BOE Decision Day, Italy's Woes, India's Surprise Cut: Eco Day

(Bloomberg) -- Welcome to Thursday, Europe. Here’s the latest news and analysis from Bloomberg Economics to help get your day started:

  • It’s Bank of England rate decision day. Read our guide on what to expect
  • Italy’s government is falling short on needed reforms while annual economic growth is projected to stay below 1 percent through 2023, the IMF says
    • That makes it likely the European Commission cut Italian growth forecasts today as well, according to Italian papers
  • Romanian borrowing costs are set to remain unchanged as the central bank complains that surprise tax measures to shore up the budget are restricting its ability to function
  • The Czech central bank will probably keep borrowing costs unchanged for a second meeting, prolonging a pause in rate hikes to digest signals of a potential economic slowdown in the euro area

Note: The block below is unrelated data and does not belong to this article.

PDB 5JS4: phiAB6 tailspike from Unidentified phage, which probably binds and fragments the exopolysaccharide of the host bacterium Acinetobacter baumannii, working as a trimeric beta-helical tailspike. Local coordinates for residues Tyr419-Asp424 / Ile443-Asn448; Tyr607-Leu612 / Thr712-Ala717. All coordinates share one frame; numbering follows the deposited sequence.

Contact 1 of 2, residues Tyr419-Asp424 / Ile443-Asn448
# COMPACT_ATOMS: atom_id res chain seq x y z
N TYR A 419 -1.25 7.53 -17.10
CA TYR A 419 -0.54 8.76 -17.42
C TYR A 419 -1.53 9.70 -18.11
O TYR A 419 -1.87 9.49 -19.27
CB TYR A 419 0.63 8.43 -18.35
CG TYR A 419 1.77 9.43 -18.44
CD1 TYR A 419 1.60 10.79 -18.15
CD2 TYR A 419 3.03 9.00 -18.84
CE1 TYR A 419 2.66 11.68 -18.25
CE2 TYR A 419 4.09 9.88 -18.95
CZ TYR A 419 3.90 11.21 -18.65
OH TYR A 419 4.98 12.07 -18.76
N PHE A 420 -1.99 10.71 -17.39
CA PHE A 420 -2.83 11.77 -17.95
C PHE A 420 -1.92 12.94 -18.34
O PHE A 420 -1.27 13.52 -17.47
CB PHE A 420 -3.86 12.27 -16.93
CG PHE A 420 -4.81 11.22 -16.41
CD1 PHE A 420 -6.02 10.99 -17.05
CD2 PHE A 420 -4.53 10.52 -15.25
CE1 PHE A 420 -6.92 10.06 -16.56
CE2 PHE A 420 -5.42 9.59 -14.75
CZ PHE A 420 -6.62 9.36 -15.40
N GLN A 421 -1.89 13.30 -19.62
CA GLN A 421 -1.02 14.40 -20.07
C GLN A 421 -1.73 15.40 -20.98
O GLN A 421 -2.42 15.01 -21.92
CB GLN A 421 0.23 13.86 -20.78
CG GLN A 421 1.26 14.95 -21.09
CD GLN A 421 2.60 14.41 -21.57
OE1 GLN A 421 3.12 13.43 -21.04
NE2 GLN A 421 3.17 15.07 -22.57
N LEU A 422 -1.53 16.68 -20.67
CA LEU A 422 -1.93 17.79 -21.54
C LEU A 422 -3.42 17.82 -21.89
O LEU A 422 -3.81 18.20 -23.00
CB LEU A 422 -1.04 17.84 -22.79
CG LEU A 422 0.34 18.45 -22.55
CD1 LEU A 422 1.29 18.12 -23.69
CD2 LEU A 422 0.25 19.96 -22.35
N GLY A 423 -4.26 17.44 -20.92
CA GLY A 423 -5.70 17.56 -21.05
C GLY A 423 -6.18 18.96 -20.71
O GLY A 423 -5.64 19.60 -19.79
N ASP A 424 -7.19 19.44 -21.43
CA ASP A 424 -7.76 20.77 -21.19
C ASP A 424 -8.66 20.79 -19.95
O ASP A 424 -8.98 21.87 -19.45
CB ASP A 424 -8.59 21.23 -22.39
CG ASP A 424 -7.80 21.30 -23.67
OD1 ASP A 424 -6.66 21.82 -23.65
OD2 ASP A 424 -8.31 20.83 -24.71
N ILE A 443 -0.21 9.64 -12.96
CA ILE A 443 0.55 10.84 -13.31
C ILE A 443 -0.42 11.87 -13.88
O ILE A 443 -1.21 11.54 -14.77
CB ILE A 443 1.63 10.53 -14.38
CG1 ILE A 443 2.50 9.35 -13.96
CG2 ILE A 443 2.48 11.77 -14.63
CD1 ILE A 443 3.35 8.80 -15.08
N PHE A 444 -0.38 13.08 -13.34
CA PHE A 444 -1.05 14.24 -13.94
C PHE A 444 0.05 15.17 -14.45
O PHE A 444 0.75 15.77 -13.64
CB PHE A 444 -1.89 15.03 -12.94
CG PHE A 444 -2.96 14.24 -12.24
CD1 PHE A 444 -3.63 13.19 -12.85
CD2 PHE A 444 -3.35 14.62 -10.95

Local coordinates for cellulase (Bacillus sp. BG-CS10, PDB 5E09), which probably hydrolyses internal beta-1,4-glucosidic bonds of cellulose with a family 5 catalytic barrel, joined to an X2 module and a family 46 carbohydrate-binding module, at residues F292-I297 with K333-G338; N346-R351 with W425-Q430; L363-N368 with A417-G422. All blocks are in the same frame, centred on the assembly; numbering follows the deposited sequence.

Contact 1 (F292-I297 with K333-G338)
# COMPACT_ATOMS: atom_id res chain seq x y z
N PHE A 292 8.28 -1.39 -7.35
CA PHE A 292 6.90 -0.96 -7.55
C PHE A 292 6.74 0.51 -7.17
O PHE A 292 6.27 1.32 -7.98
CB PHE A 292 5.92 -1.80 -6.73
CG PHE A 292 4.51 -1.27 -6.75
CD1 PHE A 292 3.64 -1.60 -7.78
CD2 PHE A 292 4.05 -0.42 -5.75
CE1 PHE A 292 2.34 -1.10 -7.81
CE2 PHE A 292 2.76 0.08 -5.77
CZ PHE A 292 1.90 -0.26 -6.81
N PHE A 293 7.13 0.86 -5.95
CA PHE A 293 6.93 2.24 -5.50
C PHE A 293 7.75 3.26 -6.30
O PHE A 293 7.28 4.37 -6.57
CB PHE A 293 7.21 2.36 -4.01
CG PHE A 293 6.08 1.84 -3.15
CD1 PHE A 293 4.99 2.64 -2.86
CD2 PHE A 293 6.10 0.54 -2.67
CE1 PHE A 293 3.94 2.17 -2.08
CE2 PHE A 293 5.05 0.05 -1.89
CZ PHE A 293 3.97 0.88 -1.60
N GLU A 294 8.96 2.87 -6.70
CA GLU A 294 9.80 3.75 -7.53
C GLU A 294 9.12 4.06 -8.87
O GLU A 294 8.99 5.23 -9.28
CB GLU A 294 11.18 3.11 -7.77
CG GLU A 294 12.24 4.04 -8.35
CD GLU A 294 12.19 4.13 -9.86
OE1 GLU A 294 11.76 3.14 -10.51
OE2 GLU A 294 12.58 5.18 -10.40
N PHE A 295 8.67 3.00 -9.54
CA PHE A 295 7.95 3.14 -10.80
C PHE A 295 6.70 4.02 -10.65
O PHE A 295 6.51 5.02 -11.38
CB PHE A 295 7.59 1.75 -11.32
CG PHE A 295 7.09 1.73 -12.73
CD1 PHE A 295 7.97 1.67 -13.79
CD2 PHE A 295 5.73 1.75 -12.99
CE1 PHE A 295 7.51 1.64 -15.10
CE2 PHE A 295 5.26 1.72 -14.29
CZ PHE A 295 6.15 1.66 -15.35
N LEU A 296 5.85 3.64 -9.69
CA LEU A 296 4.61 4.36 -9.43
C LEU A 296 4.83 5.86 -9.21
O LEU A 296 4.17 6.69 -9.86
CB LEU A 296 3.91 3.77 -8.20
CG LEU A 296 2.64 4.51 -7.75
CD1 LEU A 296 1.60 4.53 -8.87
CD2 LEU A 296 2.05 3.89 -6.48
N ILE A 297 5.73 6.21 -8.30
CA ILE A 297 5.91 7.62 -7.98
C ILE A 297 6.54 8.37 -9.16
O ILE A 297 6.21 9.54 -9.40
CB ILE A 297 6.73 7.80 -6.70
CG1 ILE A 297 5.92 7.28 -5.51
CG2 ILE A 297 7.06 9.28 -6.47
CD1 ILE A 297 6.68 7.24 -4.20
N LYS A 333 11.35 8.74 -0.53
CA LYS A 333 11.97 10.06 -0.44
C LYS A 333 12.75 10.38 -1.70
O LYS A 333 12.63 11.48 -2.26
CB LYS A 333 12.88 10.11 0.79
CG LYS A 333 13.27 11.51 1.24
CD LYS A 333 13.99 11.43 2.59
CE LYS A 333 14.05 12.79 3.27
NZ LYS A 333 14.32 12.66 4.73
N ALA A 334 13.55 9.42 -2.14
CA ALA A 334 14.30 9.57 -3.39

• President Donald Trump nominated senior Treasury official David Malpass to lead the World Bank, choosing a loyalist who has been sharply critical of China and has called for a shakeup of the global economic order
  • Federal Reserve Chairman Jerome Powell gave a brief but positive assessment of the economy at an event organized for educators
    • Former Federal Reserve Chair Janet Yellen said the U.S. central bank must rely on incoming economic data to determine if its next policy move will be up or down, likening the current moment to 2016 when she kept interest rates on hold almost all year
  • The surge in U.S. shipping costs last year amid the tightest freight market in over a decade has now subsided, according to a gauge produced by an industry research firm
  • New Zealand’s jobless rate rose more than expected, adding to signs that the labor market isn’t generating inflation pressure
  • India’s central bank unexpectedly cut its benchmark interest rate and dumped its hawkish stance, as slowing inflation allowed policy makers room to support the government in spurring economic growth
  • Brazil kept interest rates unchanged and signaled Congress needed to approve cost-cutting measures before borrowing costs can fall

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